The Prieler estate, in Schützen on the western side of the Lake Neusiedl, is a historic old farm, once dedicated to many types of agriculture but now specializing in grape growing. Two generations of the Prieler family now run the estate: Engelbert and Irmgard, who in 1972 focused the estate on quality production of several grape varieties, mainly blaufränkisch and Burgundian varieties. Their son, Georg, now heads the estate and continues working to best express the unique terroir of the Leithagebirge.
Prieler’s 20 hectares are currently cultivated in vineyards between the Leithagebirge, the last outpost of the eastern Alps that protect the vines from the western winds, and the Lake Neusiedl, which tempers the hot climate of the Pannonian plain. Basking in 2000 hours of sunshine annually, North Burgenland is the sunniest region in all of central Europe, with far below average rain fall. Soils vary dramatically in this area around the Schützen Stein. Seeberg and Sinner vineyards contain fossil bearing limestone and are best suited, to Prieler’s outstanding Chardonnay and Pinot Blanc. The iron-rich, brown loam of the Johanneshöhe on the slopes of the Leithaberg produces delicious blaufränkisch, while the Goldberg vineyard, filled with ‘glimmerschiefer’, or mica-schist, flecked with gold, produces one of the most important, world-class wines in all of Austria.
Prieler’s focus on blaufränkisch as well as Burgundian varieties such as chardonnay, pinot blanc, and pinot noir, which have a long history of cultivation in this part of Burgenland. The area around Vienna was cultivated by Cistercian and Franciscan monks, who founded monasteries along the Danube and brought these varieties from France and Germany. Silvia Prieler, with a PhD in biochemistry, brings international experience to the cellar including an interim at Domaine Dujac in Burgundy. In the vineyards, the Prielers prune rigorously, plant cover crops and pay meticulous attention to canopy management as their region receives so much sunlight. They make multiple, careful selections during harvest in order to control alcohol while still achieving physiological ripeness.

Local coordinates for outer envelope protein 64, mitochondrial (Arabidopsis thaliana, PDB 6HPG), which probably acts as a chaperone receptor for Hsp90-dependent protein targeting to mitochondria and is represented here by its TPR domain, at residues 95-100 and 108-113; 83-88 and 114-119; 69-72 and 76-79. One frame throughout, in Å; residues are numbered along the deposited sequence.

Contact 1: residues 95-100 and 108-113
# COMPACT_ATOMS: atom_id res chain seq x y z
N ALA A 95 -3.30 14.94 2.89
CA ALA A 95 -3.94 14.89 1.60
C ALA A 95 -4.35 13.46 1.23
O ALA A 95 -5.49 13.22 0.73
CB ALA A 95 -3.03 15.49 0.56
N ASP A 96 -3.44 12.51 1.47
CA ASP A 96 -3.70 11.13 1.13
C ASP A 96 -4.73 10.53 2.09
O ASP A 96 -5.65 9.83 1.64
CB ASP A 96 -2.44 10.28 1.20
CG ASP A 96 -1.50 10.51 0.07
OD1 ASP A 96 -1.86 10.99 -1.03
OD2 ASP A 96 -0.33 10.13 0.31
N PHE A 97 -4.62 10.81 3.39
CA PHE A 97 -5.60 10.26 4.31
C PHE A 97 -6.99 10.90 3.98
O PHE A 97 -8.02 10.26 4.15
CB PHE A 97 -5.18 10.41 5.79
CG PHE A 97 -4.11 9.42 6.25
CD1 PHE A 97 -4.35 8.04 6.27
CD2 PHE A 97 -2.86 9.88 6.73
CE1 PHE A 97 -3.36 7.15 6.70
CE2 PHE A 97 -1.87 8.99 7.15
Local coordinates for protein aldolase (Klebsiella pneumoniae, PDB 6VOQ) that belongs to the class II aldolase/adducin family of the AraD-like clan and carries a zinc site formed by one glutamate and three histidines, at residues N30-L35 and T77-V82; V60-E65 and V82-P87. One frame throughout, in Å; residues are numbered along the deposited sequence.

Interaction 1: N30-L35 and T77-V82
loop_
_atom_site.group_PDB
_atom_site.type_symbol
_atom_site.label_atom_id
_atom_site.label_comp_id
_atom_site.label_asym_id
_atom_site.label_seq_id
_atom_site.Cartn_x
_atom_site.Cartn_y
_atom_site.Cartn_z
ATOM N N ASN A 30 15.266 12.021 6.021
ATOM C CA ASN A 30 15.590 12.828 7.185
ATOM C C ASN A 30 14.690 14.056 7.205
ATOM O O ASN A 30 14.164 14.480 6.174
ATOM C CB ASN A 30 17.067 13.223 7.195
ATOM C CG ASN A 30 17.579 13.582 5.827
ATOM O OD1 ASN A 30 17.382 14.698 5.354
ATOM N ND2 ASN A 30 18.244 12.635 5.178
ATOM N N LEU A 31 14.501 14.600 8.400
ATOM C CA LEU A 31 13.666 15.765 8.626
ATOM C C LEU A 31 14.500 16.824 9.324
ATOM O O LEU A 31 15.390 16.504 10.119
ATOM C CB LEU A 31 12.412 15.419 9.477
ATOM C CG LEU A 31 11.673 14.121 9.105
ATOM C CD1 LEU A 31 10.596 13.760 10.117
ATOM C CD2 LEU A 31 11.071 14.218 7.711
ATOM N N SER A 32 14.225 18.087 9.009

The source of Austria’s finest botrytized sweet wines, Burgenland covers a lofty portion of Austria's wine producing real estate. It encompasses the smaller regions of Neusiedlersee, Neusiedlersee-Hügelland, Mittelburgenland and Südburgenland. The latter two are most associated with their exceptional red wines. The region as a whole produces no shortage of important whites.
Neusiedlersee, named for the lake that it surrounds to the east, is home to a great diversity of grape varieties. The region’s most notable wines, however, are the botrytis-infected, sweet versions.
Neusiedlersee-Hügelland, which wraps the lake on its western side, includes the town of Rust, a historically esteemed wine community. Its close proximity to the lake’s fog and mist make it another source of some of the more prestigious botrytized wines. Neusiedlersee-Hügelland also produces fine Blaufränkisch, Pinot Blanc, Neuburger and Grüner Veltliner, though a label will usually name the more general, Burgenland, so as not to confuse it with its eastern cousin, Neusiedlersee, across the lake.
Blaufränkisch is well suited to and makes up over half of the vineyard area in Mittelburgenland. The region’s hills and plateaus, which are composed of variations in schist, loess and clay-limestone, produce high quality reds with interesting diversity.
Südburgenland, also known for its deep, complex and age-worthy Blaufränkisch, is beginning to turn out some alluring whites from Grüner Veltliner, Welschriesling and Weissburgunder (Pinot Blanc).
Inky magenta with aromas of violets, herbs and spices, Blaufrankisch first appeared in Austria in the 18th century and today is the second most planted red variety in Austria after its own offspring, Zweigelt. Blaufrankisch thrives in the warmer Austrian zones and while most of the global acreage remains here, the variety has travelled a bit outside of its homeland. Somm Secret—In pre-Medieval times grapes were divided into superior quality, those whose origins lay with the Franks, called “Frankisch,” and all others, which were deemed inferior. This well-revered grape took the name, blau (meaning blue or dark) plus, “Frankisch,” or Blaufrankisch.